Summary: Def of potential: How do you compute it: What good is it? Where did it come from? Which by Stoke’s theorem is mathematically equivalent to:

Tutorial Please click the letter below when you START working on the following parts: A)I’m now starting (click right away!) B)I’m starting ii C)I’m starting iii D)I’m starting the 2 nd page E)DONE!

Tutorial When you are DONE, click in: What is the slope of V(r) at the origin? A)Positive B)Negative C)Zero D)It depends! Be prepared to explain/defend your answer!

A spherical shell has a uniform positive charge density on its surface. (There are no other charges around) A: E=0 everywhere inside B: E is non-zero everywhere in the sphere C: E=0 only at the very center, but non-zero elsewhere inside the sphere. D: Not enough info given What is the electric field inside the sphere? 2.26

A) Could be E(r), or V(r) B) Could be E(r), but can't be V(r) C) Can't be E(r), could be V(r) D) Can't be either E) ??? Could this be a plot of |E|(r)? Or V(r)? (for SOME physical situation?) 2.44

The voltage is zero at a point in space. You can conclude that : A)The E-field is zero at that point. B) The E-field is non-zero at that point C) You can conclude nothing at all about the E- field at that point

You can conclude that : A) The E-field has constant magnitude along that line. B) The E-field is zero along that line. C) You can conclude nothing at all about the magnitude of E along that line. V=constant The voltage is constant everywhere along a line in space.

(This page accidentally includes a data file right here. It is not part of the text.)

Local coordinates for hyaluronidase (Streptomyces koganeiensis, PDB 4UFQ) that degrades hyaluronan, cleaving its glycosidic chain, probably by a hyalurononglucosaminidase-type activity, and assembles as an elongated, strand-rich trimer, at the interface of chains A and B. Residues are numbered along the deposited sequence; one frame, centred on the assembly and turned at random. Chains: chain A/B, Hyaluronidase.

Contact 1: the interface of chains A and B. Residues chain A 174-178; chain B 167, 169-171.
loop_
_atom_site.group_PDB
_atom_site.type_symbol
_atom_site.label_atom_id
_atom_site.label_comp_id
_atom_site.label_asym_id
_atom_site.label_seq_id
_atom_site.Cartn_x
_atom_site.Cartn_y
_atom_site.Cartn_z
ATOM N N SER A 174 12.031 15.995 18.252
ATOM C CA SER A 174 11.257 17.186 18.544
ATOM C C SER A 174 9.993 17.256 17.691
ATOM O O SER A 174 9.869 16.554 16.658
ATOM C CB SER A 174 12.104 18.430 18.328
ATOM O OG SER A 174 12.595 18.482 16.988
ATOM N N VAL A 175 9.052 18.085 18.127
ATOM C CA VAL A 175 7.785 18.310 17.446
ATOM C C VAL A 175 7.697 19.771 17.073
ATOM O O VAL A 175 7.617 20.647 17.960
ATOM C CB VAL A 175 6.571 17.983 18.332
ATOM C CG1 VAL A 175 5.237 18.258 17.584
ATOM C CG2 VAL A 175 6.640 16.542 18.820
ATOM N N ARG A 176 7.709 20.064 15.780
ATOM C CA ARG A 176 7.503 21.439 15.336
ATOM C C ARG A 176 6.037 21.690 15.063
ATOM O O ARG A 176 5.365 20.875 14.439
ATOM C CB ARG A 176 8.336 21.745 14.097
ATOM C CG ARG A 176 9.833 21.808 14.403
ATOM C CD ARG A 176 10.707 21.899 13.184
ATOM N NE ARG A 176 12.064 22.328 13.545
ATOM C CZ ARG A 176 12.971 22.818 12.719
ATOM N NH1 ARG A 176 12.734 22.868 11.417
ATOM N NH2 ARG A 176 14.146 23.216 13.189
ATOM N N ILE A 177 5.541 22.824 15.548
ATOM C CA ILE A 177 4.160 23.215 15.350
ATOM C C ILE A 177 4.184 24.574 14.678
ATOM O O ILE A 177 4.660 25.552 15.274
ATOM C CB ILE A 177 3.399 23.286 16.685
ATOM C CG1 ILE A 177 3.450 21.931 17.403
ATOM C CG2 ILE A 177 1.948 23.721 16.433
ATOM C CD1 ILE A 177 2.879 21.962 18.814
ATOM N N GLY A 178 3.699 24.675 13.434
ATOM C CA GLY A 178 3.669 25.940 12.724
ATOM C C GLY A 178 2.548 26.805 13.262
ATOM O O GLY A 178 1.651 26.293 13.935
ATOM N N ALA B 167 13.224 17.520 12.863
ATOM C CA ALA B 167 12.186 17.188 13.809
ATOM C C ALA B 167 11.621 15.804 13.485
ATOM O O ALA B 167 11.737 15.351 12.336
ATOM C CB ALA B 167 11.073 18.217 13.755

x y In spherical coordinates, the correct expression for dL is: Consider an infinitesimal path element dL directed radially inward, toward the origin as shown.

Given a spherical SHELL with uniform surface charge density  (no other charges anywhere else) what can you say about the potential V inside this sphere? (Assume as usual, V(∞)=0) A) V=0 everywhere inside B) V = non-zero constant everywhere inside C) V must vary with position, but is zero at the center. D) Could be A OR B! E) None of these, it’s something else! 2.45

We usually choose V(r  ∞) ≡ 0 when calculating the potential of a point charge to be V(r) = + κ q/r. How does the potential V(r) change if we choose our reference point to be V(R)=0 where R is closer to +q than r. A V(r) is positive but smaller than kq/r B V(r) is positive but larger than kq/r C V(r) is negative D V(r) doesn’t change (V is independent of choice of reference) +q R r ∞ SC-4

Two isolated spherical shells of charge, labeled A and B, are far apart and each has charge Q. Sphere B is bigger than sphere A. Which shell has higher voltage? [V(r=  ) = 0] A) Sphere AB) Sphere B C) Both have same voltage. +Q A B

Why is in electrostatics? a) Because b) Because E is a conservative field c) Because the potential (voltage) between two points is independent of the path d) All of the above e) NONE of the above - it's not true! 2.46

A parallel plate capacitor is attached to a battery which maintains a constant voltage difference V between the capacitor plates. While the battery is attached, the plates are pulled apart. The electrostatic energy stored in the capacitor A) increases B) decreases C) stays constant. V